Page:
Wrongful Death Lawsuit Filed Against Rick's Cabaret in Houston after Fatal DWI Crash The Lanier Law Firm says drink-sales policy at popular strip club led to student's death

HOUSTON, Aug. 6, 2012 /PRNewswire/ -- An incentive program that encourages workers to sell as many drinks as possible at Rick's Cabaret International Inc. (Nasdaq: RICK) in Houston is the subject of a lawsuit filed today by the family of an 18-year-old high school student who was killed last year by an intoxicated driver who had just left the club.

Katherine Mabel Jones, known by her friends as "Emily," was killed on March 30, 2011, when her truck was struck from behind by a car driven by Erasmo Ramirez of Houston. Ms. Jones was a popular senior at Caney Creek High School in Conroe, where she also was a member of the school's color guard.

The horrific crash dislodged the bed of Ms. Jones' truck, crushing the truck's cab. She died at a Houston hospital approximately nine hours later with extensive blunt force injuries and a subdural brain hemorrhage. Less than 30 minutes before the crash, Mr. Ramirez was thrown out of Rick's Cabaret after running out of money and refusing to pay for more drinks. Investigators determined his blood alcohol content was 0.295, more than three times the legal limit in Texas.

Witnesses told investigators that Mr. Ramirez was not using his car's headlights prior to the crash, and evidence from the accident scene indicates he was traveling approximately 130 mph. Mr. Ramirez was charged with intoxication manslaughter and later was sentenced to 15 years in prison.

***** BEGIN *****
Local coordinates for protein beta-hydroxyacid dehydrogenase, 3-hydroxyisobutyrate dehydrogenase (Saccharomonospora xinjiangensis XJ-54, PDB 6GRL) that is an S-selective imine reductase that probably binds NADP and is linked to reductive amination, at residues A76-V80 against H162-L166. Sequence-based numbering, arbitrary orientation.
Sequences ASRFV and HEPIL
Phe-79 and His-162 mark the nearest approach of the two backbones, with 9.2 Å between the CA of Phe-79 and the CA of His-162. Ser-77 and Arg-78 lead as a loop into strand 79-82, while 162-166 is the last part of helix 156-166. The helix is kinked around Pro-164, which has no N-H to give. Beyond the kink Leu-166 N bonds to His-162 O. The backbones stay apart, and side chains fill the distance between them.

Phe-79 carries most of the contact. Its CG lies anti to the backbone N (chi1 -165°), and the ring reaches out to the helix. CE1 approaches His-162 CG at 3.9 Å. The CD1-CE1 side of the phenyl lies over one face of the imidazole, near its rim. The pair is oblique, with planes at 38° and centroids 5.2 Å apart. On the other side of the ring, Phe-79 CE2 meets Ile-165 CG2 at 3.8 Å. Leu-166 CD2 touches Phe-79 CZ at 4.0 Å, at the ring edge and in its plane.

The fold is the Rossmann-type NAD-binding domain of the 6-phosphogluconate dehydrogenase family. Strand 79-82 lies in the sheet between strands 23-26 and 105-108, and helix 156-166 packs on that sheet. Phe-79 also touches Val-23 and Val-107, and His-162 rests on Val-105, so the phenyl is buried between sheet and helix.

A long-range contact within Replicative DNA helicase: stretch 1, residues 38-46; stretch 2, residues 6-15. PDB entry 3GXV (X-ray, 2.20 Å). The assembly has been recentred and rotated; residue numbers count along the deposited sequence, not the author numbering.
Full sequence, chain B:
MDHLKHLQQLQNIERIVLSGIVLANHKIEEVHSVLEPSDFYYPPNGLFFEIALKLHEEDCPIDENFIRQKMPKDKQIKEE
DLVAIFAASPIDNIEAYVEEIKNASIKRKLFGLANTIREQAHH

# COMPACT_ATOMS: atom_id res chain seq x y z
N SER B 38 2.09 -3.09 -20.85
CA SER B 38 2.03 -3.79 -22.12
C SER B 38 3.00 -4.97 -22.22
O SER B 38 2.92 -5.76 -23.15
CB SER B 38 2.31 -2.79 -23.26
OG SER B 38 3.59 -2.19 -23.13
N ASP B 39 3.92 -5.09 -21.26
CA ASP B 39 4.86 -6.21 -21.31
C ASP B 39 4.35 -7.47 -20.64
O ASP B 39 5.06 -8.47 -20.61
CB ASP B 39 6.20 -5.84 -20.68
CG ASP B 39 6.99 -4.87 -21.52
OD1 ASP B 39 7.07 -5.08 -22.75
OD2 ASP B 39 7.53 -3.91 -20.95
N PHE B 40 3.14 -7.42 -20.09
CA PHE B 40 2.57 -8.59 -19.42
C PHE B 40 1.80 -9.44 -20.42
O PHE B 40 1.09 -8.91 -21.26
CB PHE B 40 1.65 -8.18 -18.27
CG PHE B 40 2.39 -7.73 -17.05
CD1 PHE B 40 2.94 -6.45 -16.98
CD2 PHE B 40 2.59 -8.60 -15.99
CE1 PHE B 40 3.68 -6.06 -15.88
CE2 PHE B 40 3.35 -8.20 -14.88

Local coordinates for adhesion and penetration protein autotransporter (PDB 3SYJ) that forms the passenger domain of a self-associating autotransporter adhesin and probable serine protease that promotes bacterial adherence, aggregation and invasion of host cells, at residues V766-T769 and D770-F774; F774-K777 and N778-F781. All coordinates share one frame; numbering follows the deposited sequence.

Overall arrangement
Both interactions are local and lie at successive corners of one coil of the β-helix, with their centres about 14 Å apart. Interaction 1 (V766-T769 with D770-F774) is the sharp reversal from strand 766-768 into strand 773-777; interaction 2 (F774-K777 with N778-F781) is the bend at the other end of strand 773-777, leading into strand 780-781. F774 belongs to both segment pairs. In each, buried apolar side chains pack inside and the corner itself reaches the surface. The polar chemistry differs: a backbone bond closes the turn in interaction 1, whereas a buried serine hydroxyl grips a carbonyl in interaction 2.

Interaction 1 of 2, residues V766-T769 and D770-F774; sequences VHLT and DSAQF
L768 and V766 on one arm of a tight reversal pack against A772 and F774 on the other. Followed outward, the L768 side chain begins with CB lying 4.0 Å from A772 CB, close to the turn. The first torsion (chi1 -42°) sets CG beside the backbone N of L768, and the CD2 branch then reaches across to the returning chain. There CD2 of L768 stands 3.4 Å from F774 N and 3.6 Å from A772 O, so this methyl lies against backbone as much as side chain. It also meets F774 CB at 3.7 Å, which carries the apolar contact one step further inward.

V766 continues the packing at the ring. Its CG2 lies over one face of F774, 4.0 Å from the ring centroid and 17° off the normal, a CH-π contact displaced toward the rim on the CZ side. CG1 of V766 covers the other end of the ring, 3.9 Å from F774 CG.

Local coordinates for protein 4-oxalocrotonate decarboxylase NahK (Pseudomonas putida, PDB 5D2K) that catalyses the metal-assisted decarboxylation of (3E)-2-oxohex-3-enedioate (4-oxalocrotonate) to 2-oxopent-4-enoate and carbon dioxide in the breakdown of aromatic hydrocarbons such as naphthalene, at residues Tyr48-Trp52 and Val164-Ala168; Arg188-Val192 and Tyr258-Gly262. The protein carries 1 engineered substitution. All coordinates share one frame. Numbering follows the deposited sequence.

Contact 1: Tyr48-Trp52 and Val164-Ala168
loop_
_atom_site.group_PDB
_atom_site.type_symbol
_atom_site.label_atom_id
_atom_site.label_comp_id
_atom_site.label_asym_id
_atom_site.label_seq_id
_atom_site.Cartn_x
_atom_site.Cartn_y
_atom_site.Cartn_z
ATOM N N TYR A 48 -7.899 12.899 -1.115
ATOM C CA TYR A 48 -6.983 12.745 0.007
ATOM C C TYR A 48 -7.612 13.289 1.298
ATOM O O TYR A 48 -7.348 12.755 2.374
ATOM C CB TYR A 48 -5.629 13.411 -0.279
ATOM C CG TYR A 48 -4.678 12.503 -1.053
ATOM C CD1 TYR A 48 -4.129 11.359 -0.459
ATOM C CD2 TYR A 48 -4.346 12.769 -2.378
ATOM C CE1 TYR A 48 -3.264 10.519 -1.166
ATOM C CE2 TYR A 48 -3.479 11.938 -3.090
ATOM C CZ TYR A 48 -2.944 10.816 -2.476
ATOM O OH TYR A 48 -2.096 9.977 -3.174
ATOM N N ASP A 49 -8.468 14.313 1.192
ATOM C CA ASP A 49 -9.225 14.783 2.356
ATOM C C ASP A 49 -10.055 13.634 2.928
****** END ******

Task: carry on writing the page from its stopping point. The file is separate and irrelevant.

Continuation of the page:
According to the lawsuit filed by attorneys from The Lanier Law Firm, Rick's Cabaret requires its entertainers to pay a nightly "house charge" in order to work at the club. The lawsuit says workers are encouraged to pay the nightly fee by accumulating "credits" based on the number of drinks they sell, a policy that encourages over-serving the club's patrons, including intoxicated customers such as Mr. Ramirez.

"Emily will never be able to realize the beautiful life she had ahead of her because a strip club wanted to make more money regardless of the dangers," says Houston attorney Mark Lanier, counsel for the Jones family and founder of The Lanier Law Firm. "We're determined that those responsible for taking this young woman's life will be held accountable."

In addition to Rick's Cabaret, also named as defendants in the lawsuit are Mr. Ramirez and Houston-based Trumps Inc., which maintains the club's alcoholic beverage permit.

With offices in Houston, Los Angeles, New York, and Palo Alto, The Lanier Law Firm is committed to addressing client concerns with effective and innovative solutions in courtrooms across the country. The firm is composed of outstanding trial attorneys with decades of experience handling cases involving pharmaceutical liability, asbestos exposure, intellectual property, business litigation, product liability, maritime law, bad faith insurance claims, and sports and entertainment law.

For more information on the wrongful death lawsuit against Rick's Cabaret, please contact J.D. Cargill at 713-659-5200.

SOURCE The Lanier Law Firm



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